Like your parents before you, you probably have had dozens of conversations (or perhaps arguments) with your children about the importance of eating healthy meals. You find yourself sounding like a broken record week after week:
“You can’t survive on Fruit Loops forever!”
“Please eat your veggies.”
“Aren’t you going to drink your milk?”
“No TV time until you at least try your dinner!”
You worry their picky habits might stunt their growth. Are they getting enough vitamins? Minerals? Protein?
And then along comes a food allergy. Suddenly, instead of trying to get your child to eat a variety of foods, you’ve been instructed by the allergist to restrict your child’s food temporarily. Such a measure is called an elimination diet and can help pinpoint food allergies and intolerances.
In the end, you discover that your child is not allowed to eat a range of different foods on account of being allergic. Now what? How is your child going to grow up healthy and strong if some of the main food groups are no longer an option?
Exceptional Nutrition Despite Food Allergies
Here’s the good news: research has shown that an elimination diet is not likely to cause any problems in growth and development, even at the ages of 1 to 2 years when growth is particularly rapid.
The reason an elimination diet does not have an impact on nutrition is because vitamins, minerals and even proteins are present in a variety of sources. And for that same reason, even multiple food allergies are unlikely to cause nutritional deficiencies.
However, it’s important to be smart about your approach to nutrition. And actually, multiple allergies can be advantageous in this area, because you probably are putting more thought and research into what you feed your family now that you have a child who has been diagnosed with food allergies. Did you ever feel like you were doing okay before that diagnosis, perhaps as long as you vaguely provided a balance between the food groups?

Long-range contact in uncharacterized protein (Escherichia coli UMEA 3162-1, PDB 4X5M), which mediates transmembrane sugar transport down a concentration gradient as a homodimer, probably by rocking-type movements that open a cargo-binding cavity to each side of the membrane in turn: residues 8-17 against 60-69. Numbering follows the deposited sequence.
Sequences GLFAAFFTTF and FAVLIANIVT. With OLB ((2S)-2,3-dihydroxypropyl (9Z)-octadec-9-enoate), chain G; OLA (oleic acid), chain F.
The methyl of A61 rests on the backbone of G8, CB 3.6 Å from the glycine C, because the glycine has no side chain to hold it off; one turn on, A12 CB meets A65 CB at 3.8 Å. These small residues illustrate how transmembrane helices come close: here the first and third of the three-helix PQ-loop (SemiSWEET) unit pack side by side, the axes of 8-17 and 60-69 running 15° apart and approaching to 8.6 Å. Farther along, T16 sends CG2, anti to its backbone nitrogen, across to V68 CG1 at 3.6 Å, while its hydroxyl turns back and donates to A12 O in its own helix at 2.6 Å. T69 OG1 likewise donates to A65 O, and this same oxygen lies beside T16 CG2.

Raise your hand if you do a lot more home cooking now that you have to contend with food allergies—it’s a common trend! The good news is that home cooking usually involves fresh, whole foods like vegetables, legumes, grains and unprocessed meats. When you cook from scratch with these ingredients, you know exactly what’s going into a meal. You don’t need to read and re-read labels or decipher odd ingredients, like you would if you tried to buy, for example, frozen or prepackaged meals at the grocery store.
As it happens, avoiding packaged and processed foods is exactly what doctors recommend for a healthy diet. Focusing on a diet composed of whole foods (in other words, unprocessed foods) means you avoid added sugar and fat. It also allows you to eat a lot of nutrients in the way they were intended to be: in concert with one another instead of in isolation. And the digestive system benefits from the extra fiber present in such foods.
If your child is allergic to dairy products and you worry about calcium, take heart. Calcium is also found in leafy green vegetables, and plant-based milks, such as almond milk, tend to have calcium levels even higher than those of dairy milks.
Perhaps the one nutritional obstacle that is difficult to overcome is that of omega 3 fatty acids in a child who is allergic to fish. There are three types of omega 3 fatty acids, one of which is found exclusively in fish. Consult your allergist about ways to ensure your child gets enough omega 3s in his or her diet. It is possible that pure sources of fish oil may be suitable, because allergens are proteins and not fats. Therefore, a fish oil supplement that has been confirmed to contain no traces of proteins/allergens may be safe to use. But talk to your doctor first!
In short, avoid feeding your child a diet composed of mostly “junk food” and he or she should suffer no stunted growth. But if you have specific concerns, talk to your allergist or a qualified nutritionist.